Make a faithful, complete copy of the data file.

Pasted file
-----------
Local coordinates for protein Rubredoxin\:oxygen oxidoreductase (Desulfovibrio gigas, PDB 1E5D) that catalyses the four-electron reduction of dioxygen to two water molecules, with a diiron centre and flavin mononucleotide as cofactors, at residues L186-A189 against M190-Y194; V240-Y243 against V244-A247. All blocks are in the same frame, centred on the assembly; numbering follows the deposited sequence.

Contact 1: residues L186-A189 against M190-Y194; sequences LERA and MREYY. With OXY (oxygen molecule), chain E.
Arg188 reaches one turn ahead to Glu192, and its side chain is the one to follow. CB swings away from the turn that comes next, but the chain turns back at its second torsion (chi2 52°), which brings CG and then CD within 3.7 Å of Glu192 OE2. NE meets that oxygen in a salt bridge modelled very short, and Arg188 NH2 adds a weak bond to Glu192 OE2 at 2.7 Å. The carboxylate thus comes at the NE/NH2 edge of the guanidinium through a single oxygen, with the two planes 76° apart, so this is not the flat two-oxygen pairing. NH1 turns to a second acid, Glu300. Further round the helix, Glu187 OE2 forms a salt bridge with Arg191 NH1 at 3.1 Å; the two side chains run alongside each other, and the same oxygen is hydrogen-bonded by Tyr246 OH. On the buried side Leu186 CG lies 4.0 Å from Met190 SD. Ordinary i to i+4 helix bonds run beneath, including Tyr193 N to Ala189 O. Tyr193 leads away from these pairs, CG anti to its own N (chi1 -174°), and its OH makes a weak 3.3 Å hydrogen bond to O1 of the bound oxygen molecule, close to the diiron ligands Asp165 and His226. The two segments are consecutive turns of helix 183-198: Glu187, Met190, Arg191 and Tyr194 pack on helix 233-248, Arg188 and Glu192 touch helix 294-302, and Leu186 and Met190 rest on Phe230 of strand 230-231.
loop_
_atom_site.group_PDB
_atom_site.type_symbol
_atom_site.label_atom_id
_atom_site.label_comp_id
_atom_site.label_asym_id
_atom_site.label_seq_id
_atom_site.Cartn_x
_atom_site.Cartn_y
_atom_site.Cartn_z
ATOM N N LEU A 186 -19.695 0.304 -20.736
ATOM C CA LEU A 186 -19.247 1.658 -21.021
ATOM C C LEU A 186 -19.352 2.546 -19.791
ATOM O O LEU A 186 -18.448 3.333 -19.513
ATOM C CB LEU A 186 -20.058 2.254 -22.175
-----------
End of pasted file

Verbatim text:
Local coordinates for protein Rubredoxin\:oxygen oxidoreductase (Desulfovibrio gigas, PDB 1E5D) that catalyses the four-electron reduction of dioxygen to two water molecules, with a diiron centre and flavin mononucleotide as cofactors, at residues L186-A189 against M190-Y194; V240-Y243 against V244-A247. All blocks are in the same frame, centred on the assembly; numbering follows the deposited sequence.

Contact 1: residues L186-A189 against M190-Y194; sequences LERA and MREYY. With OXY (oxygen molecule), chain E.
Arg188 reaches one turn ahead to Glu192, and its side chain is the one to follow. CB swings away from the turn that comes next, but the chain turns back at its second torsion (chi2 52°), which brings CG and then CD within 3.7 Å of Glu192 OE2. NE meets that oxygen in a salt bridge modelled very short, and Arg188 NH2 adds a weak bond to Glu192 OE2 at 2.7 Å. The carboxylate thus comes at the NE/NH2 edge of the guanidinium through a single oxygen, with the two planes 76° apart, so this is not the flat two-oxygen pairing. NH1 turns to a second acid, Glu300. Further round the helix, Glu187 OE2 forms a salt bridge with Arg191 NH1 at 3.1 Å; the two side chains run alongside each other, and the same oxygen is hydrogen-bonded by Tyr246 OH. On the buried side Leu186 CG lies 4.0 Å from Met190 SD. Ordinary i to i+4 helix bonds run beneath, including Tyr193 N to Ala189 O. Tyr193 leads away from these pairs, CG anti to its own N (chi1 -174°), and its OH makes a weak 3.3 Å hydrogen bond to O1 of the bound oxygen molecule, close to the diiron ligands Asp165 and His226. The two segments are consecutive turns of helix 183-198: Glu187, Met190, Arg191 and Tyr194 pack on helix 233-248, Arg188 and Glu192 touch helix 294-302, and Leu186 and Met190 rest on Phe230 of strand 230-231.
loop_
_atom_site.group_PDB
_atom_site.type_symbol
_atom_site.label_atom_id
_atom_site.label_comp_id
_atom_site.label_asym_id
_atom_site.label_seq_id
_atom_site.Cartn_x
_atom_site.Cartn_y
_atom_site.Cartn_z
ATOM N N LEU A 186 -19.695 0.304 -20.736
ATOM C CA LEU A 186 -19.247 1.658 -21.021
ATOM C C LEU A 186 -19.352 2.546 -19.791
ATOM O O LEU A 186 -18.448 3.333 -19.513
ATOM C CB LEU A 186 -20.058 2.254 -22.175